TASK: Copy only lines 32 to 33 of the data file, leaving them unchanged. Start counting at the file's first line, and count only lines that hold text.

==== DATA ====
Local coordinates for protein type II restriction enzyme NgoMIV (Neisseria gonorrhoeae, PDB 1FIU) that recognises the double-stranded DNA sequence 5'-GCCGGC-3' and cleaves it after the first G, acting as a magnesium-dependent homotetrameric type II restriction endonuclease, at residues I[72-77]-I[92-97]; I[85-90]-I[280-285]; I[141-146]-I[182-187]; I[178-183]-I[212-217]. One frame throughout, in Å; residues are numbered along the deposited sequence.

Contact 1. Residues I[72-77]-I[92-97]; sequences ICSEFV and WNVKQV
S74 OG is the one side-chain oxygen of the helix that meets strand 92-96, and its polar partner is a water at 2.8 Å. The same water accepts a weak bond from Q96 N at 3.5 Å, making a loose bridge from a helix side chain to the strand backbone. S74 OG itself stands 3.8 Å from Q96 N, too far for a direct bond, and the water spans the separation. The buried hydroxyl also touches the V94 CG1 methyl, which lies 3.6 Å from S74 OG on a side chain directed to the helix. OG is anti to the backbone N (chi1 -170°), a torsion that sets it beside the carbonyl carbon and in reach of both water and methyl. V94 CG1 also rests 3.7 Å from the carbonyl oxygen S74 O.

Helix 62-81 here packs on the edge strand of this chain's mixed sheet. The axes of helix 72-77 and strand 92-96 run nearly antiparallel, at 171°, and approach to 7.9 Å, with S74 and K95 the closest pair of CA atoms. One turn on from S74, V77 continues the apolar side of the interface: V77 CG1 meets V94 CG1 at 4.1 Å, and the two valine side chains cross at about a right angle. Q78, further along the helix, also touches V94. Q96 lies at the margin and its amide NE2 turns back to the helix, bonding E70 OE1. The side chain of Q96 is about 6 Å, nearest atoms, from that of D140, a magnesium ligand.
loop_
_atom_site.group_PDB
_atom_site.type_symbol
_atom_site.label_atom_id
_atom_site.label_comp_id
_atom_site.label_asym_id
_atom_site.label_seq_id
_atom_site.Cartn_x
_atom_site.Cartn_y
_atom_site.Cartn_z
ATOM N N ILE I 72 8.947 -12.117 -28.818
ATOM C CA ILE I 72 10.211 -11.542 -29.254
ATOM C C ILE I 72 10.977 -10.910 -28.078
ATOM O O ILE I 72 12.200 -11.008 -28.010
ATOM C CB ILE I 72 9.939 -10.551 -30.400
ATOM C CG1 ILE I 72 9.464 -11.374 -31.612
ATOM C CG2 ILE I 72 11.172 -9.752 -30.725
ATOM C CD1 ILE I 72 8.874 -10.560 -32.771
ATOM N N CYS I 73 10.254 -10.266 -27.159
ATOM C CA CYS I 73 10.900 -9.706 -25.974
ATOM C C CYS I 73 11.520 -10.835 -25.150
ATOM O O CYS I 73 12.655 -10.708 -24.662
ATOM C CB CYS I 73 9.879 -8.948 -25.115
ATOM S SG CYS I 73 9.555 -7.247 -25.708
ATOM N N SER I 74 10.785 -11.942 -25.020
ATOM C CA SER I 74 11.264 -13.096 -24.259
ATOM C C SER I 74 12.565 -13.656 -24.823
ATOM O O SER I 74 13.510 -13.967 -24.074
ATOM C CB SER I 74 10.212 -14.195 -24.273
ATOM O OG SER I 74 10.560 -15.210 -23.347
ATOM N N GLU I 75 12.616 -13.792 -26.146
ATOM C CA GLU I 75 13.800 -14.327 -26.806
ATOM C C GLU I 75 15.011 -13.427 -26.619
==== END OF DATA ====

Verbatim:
ATOM O O SER I 74 13.510 -13.967 -24.074
ATOM C CB SER I 74 10.212 -14.195 -24.273